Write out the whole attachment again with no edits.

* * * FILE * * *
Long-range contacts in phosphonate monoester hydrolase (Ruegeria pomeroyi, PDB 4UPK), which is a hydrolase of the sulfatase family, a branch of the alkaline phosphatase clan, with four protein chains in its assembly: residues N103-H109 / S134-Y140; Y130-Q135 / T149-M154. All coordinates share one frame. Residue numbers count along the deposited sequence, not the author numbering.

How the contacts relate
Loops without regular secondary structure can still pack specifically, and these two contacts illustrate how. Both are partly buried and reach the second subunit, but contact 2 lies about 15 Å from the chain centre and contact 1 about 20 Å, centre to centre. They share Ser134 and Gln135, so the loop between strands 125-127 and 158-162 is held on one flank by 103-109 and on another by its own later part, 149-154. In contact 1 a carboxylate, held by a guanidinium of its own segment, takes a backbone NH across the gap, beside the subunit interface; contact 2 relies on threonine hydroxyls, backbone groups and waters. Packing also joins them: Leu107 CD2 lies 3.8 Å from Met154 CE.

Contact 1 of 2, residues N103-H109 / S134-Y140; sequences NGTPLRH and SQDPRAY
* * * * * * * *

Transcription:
Long-range contacts in phosphonate monoester hydrolase (Ruegeria pomeroyi, PDB 4UPK), which is a hydrolase of the sulfatase family, a branch of the alkaline phosphatase clan, with four protein chains in its assembly: residues N103-H109 / S134-Y140; Y130-Q135 / T149-M154. All coordinates share one frame. Residue numbers count along the deposited sequence, not the author numbering.

How the contacts relate
Loops without regular secondary structure can still pack specifically, and these two contacts illustrate how. Both are partly buried and reach the second subunit, but contact 2 lies about 15 Å from the chain centre and contact 1 about 20 Å, centre to centre. They share Ser134 and Gln135, so the loop between strands 125-127 and 158-162 is held on one flank by 103-109 and on another by its own later part, 149-154. In contact 1 a carboxylate, held by a guanidinium of its own segment, takes a backbone NH across the gap, beside the subunit interface; contact 2 relies on threonine hydroxyls, backbone groups and waters. Packing also joins them: Leu107 CD2 lies 3.8 Å from Met154 CE.

Contact 1 of 2, residues N103-H109 / S134-Y140; sequences NGTPLRH and SQDPRAY